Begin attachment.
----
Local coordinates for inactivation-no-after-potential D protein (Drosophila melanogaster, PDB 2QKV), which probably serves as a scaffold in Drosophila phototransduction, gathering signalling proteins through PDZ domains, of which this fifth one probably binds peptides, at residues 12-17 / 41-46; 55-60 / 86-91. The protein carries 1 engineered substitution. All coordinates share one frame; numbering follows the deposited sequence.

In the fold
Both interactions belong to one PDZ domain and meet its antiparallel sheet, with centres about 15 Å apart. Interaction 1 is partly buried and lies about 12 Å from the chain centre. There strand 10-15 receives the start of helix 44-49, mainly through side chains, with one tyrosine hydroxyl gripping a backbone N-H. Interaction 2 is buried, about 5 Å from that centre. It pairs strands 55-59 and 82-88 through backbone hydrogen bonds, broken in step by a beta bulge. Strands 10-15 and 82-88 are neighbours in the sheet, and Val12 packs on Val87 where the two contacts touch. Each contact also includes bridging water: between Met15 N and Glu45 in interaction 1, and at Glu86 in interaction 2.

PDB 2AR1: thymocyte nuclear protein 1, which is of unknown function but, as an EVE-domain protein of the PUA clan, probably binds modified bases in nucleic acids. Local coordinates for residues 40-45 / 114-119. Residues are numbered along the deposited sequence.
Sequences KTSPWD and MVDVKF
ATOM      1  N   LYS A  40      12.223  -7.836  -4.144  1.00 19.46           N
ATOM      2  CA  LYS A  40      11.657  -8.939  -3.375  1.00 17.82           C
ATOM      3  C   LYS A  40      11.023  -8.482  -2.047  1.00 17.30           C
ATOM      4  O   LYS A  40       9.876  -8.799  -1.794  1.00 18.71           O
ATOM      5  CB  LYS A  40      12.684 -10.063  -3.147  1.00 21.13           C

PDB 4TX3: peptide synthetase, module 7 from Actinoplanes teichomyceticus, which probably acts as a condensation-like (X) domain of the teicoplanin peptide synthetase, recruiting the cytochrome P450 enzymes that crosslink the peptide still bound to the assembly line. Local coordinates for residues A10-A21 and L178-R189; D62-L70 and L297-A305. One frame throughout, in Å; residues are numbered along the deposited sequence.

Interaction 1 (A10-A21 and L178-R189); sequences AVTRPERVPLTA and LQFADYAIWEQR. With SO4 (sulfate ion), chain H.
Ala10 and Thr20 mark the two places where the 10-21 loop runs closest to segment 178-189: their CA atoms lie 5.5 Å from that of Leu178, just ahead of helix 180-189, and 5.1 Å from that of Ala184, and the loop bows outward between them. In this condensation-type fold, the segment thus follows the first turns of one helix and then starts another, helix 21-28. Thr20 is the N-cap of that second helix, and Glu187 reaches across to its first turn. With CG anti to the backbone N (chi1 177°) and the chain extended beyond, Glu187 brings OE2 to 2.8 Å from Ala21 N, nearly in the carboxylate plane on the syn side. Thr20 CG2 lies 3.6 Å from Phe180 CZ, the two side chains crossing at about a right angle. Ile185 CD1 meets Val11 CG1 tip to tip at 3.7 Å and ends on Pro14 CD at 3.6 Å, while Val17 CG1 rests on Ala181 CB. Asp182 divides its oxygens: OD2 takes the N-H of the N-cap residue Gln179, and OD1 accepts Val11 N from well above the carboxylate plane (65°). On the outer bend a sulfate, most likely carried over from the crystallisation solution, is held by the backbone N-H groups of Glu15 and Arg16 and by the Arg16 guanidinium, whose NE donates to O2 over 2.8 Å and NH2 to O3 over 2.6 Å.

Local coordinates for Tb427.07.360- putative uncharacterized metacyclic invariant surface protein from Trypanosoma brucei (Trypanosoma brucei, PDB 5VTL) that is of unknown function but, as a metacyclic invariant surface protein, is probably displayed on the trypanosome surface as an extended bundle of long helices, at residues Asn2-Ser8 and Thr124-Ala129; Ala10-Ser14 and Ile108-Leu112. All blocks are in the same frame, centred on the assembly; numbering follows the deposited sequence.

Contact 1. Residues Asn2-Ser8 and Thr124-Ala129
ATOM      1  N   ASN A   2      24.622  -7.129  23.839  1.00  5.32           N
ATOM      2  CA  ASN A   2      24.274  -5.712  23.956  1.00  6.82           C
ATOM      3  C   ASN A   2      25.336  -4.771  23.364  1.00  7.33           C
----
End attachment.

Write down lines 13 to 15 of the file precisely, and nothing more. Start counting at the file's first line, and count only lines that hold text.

Ala10 and Thr20 mark the two places where the 10-21 loop runs closest to segment 178-189: their CA atoms lie 5.5 Å from that of Leu178, just ahead of helix 180-189, and 5.1 Å from that of Ala184, and the loop bows outward between them. In this condensation-type fold, the segment thus follows the first turns of one helix and then starts another, helix 21-28. Thr20 is the N-cap of that second helix, and Glu187 reaches across to its first turn. With CG anti to the backbone N (chi1 177°) and the chain extended beyond, Glu187 brings OE2 to 2.8 Å from Ala21 N, nearly in the carboxylate plane on the syn side. Thr20 CG2 lies 3.6 Å from Phe180 CZ, the two side chains crossing at about a right angle. Ile185 CD1 meets Val11 CG1 tip to tip at 3.7 Å and ends on Pro14 CD at 3.6 Å, while Val17 CG1 rests on Ala181 CB. Asp182 divides its oxygens: OD2 takes the N-H of the N-cap residue Gln179, and OD1 accepts Val11 N from well above the carboxylate plane (65°). On the outer bend a sulfate, most likely carried over from the crystallisation solution, is held by the backbone N-H groups of Glu15 and Arg16 and by the Arg16 guanidinium, whose NE donates to O2 over 2.8 Å and NH2 to O3 over 2.6 Å.

Local coordinates for Tb427.07.360- putative uncharacterized metacyclic invariant surface protein from Trypanosoma brucei (Trypanosoma brucei, PDB 5VTL) that is of unknown function but, as a metacyclic invariant surface protein, is probably displayed on the trypanosome surface as an extended bundle of long helices, at residues Asn2-Ser8 and Thr124-Ala129; Ala10-Ser14 and Ile108-Leu112. All blocks are in the same frame, centred on the assembly; numbering follows the deposited sequence.

Contact 1. Residues Asn2-Ser8 and Thr124-Ala129